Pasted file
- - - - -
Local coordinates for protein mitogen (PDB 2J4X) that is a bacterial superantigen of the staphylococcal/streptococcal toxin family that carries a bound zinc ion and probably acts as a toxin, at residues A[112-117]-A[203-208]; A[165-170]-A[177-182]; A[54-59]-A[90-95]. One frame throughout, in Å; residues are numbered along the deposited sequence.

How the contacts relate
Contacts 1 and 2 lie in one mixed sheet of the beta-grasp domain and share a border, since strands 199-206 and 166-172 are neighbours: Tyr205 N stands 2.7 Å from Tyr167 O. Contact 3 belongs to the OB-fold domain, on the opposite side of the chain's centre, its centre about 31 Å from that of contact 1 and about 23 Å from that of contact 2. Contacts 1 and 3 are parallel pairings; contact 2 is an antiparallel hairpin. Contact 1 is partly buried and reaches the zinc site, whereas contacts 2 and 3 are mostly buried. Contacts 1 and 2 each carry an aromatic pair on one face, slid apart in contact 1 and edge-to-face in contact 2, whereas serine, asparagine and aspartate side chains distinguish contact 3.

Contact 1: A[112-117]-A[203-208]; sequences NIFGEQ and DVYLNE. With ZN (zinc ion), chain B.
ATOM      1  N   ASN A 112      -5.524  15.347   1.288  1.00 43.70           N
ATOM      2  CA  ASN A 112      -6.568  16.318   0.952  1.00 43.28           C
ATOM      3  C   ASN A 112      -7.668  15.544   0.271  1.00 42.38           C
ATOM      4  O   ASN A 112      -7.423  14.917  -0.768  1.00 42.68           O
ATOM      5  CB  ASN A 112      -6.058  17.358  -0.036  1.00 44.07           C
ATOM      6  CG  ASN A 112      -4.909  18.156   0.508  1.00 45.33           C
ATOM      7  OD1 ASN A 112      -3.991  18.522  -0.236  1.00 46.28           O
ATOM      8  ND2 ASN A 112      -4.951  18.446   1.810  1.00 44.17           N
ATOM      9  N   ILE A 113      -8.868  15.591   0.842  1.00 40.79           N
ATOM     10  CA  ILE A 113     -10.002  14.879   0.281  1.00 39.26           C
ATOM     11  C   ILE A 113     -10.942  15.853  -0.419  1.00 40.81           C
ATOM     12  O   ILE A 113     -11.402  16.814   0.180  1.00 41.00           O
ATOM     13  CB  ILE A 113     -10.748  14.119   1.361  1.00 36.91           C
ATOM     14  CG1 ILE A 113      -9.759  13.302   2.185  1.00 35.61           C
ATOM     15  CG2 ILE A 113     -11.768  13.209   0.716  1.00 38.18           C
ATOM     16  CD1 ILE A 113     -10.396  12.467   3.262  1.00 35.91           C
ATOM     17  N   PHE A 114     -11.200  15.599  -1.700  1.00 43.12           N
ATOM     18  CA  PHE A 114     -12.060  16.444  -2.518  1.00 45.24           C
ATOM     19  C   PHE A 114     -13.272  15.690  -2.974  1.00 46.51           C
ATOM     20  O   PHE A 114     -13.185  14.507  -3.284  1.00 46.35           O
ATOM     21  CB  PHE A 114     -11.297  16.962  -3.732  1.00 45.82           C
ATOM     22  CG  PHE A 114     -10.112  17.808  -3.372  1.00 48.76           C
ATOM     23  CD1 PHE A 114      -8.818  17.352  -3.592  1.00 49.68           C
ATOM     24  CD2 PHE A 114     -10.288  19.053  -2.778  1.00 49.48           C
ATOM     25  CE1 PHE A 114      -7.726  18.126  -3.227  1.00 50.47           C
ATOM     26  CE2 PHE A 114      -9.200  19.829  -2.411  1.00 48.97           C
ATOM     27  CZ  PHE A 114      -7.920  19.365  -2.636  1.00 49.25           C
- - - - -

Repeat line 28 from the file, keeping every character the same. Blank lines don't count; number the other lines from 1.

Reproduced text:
ATOM     24  CD2 PHE A 114     -10.288  19.053  -2.778  1.00 49.48           C